Now, Consider This
The presidential campaign, no surprise here, is on fire. We’re waiting to see how the other shoe falls for Hillary Clinton, as more government-related, destroyed emails surface from the accounts of people who received them.
She and the Clinton Foundation are under scrutiny, as reports of meetings set up by the Clinton family foundation between donors and the then-secretary of state are uncovered, not to mention the many donations made by foreign governments to the foundation during her tenure as secretary. Is it okay to take foreign government donations while secretary of state, but not while president?
Her head down, using historically successful Clinton family delaying tactics while concentrating on fundraising, and responding with statements such as: “There is no fire behind the smoke.” She soldiers on, demonizing Donald Trump, and calling him names.
Mr. Trump has finally embraced the Teleprompter, thank goodness. There’s no doubt what he’s reading reflects his message, and it’s keeping him on point, where he needs to be. Tapping into the anger and frustration of a large segment of American society worked in the primary, but it is past time to move on and show thoughtfulness and restraint, not to mention a clear plan.
Ms. Clinton asserts that we have seen the real Donald Trump during this campaign, and, no matter how he attempts to change his image, he can’t.
Consider, though, the comments of many people who knew Mr. Trump before he used dramatic rhetoric to get free publicity, and votes, during the primary. They say the Trump of the primary was not the Trump they know.
Until the GOP Convention, I was adamantly opposed to Mr. Trump. I believed him to be a pathological narcissist, impulsive and unable to control himself. I wondered at his great success, although narcissists are often achievers.
During the convention, my stance softened, as I saw expressions of genuine, normal emotion from him, and looked at how healthy and functional his children appear. They say he was always attentive as a parent and put them first. He always answered their phone calls, paid attention to their achievements, and filled their lives with both opportunity and awareness of how blessed they are. Extreme narcissists usually don’t demonstrate such behavior as parents.
So, consider that we may be seeing more of the real Donald Trump now, that ruthless, but charming, generous, effective, and caring guy so often described.
He’s a businessman, spending his working life making money. He may have pushed too hard, and he certainly filed some bankruptcies, but his mission was to make money.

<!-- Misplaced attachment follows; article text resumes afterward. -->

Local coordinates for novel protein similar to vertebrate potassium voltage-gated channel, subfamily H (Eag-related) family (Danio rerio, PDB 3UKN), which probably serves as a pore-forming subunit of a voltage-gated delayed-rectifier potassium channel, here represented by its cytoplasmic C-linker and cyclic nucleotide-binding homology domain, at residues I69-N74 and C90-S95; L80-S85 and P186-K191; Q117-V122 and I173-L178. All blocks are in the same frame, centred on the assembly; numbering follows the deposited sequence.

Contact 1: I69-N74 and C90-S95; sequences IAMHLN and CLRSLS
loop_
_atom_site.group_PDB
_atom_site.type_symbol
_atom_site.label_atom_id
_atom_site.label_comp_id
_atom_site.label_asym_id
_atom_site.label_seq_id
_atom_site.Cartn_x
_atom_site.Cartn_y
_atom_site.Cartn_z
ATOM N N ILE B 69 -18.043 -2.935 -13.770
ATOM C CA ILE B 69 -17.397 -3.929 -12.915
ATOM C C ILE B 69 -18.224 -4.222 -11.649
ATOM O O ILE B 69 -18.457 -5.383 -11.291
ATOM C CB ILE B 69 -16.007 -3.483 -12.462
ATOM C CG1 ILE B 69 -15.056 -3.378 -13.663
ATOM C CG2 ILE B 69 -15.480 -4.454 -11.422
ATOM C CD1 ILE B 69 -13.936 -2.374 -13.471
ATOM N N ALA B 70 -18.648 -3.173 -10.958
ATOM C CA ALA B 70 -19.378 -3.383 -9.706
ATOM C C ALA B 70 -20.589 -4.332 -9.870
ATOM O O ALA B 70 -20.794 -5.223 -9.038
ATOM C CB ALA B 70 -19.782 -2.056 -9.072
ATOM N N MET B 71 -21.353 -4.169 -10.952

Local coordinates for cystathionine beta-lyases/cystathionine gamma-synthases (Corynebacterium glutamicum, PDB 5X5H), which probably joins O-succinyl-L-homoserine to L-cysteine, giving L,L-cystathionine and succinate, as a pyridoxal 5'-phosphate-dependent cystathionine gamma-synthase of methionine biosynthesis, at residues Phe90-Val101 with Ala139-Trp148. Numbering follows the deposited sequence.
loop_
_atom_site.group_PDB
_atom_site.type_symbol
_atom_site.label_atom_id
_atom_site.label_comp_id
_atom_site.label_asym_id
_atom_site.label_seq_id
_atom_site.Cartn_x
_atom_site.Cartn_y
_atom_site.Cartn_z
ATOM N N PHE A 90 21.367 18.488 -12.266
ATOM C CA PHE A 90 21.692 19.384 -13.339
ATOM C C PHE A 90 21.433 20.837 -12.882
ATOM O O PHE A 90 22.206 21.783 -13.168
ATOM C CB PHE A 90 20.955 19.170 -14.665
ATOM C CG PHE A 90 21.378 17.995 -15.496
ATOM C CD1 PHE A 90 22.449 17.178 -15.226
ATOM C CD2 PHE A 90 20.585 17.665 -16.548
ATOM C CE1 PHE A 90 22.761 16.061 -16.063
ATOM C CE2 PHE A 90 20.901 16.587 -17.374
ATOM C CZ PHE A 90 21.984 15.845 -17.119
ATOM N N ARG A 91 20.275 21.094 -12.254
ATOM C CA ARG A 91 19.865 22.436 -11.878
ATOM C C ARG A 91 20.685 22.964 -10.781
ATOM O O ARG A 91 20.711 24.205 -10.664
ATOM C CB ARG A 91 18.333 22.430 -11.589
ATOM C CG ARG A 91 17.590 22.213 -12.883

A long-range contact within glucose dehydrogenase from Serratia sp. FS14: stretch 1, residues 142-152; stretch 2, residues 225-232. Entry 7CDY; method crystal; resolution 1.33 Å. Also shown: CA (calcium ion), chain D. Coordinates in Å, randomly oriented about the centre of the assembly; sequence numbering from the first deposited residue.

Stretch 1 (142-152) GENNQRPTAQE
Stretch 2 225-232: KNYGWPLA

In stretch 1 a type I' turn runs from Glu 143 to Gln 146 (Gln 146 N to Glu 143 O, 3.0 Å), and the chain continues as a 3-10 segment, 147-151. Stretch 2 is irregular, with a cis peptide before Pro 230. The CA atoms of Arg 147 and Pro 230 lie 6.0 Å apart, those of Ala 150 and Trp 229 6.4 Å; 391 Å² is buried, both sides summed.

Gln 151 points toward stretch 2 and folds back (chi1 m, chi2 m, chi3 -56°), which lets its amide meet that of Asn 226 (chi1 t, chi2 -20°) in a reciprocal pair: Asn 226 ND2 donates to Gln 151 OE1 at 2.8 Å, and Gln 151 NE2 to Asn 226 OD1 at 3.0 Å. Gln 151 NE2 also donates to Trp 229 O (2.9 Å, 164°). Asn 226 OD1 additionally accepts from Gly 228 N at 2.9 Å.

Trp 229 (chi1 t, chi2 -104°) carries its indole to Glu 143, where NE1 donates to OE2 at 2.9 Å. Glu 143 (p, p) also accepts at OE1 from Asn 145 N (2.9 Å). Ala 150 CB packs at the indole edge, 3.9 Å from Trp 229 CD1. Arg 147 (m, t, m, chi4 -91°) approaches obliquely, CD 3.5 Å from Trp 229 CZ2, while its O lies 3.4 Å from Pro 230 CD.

Hillary Clinton, on the other hand, has been a public servant. Somehow, she and her husband, while and after receiving government salaries and running a charity, have amassed a net worth of $100,000,000. It’s an odd outcome in a life spent working for the people, rather than for personal gain. There can be no question that a businessman and a public servant should be held to different standards.
Now that Mr. Trump has begun to deliver a more specific message, his ideas and policy make more sense than they did before, not less. The evolution of his immigration policy, reflecting more learning, or possibly a response to feedback from voters, is a great improvement over his initial brief statements on the subject.
We may not need a wall, but we do need border security, unhampered by presidential dictates. Mr. Trump definitely lacks tact, has an outrageous sense of humor, and is certainly brash, but many of his ideas, school choice, for example, deserve a hearing after decades of school failure, especially in poor communities. It works in New York. Why, indeed, shouldn’t small children in inner cities have an equal chance to fulfill their dreams?
It’s an old argument. What will work? Free gifts, placation, globalization, nation building, or fiscal restraint, accountability requirements, creation of a safe environment, and the opportunity to achieve? Why should government entities be protected by law from competition? Do we want a Supreme Court that bases decisions on the Constitution, or on interpretation of current social theory?
So, consider. We may be seeing the real Donald Trump now, and, possibly, the real Hillary Clinton. Maybe we have the opportunity to actually shake up our secretive, controlling, self-enriching establishment. Maybe this is why so many establishment players on both sides are opposed to Mr. Trump, rather than the reasons they suggest.
We’ll soon find out.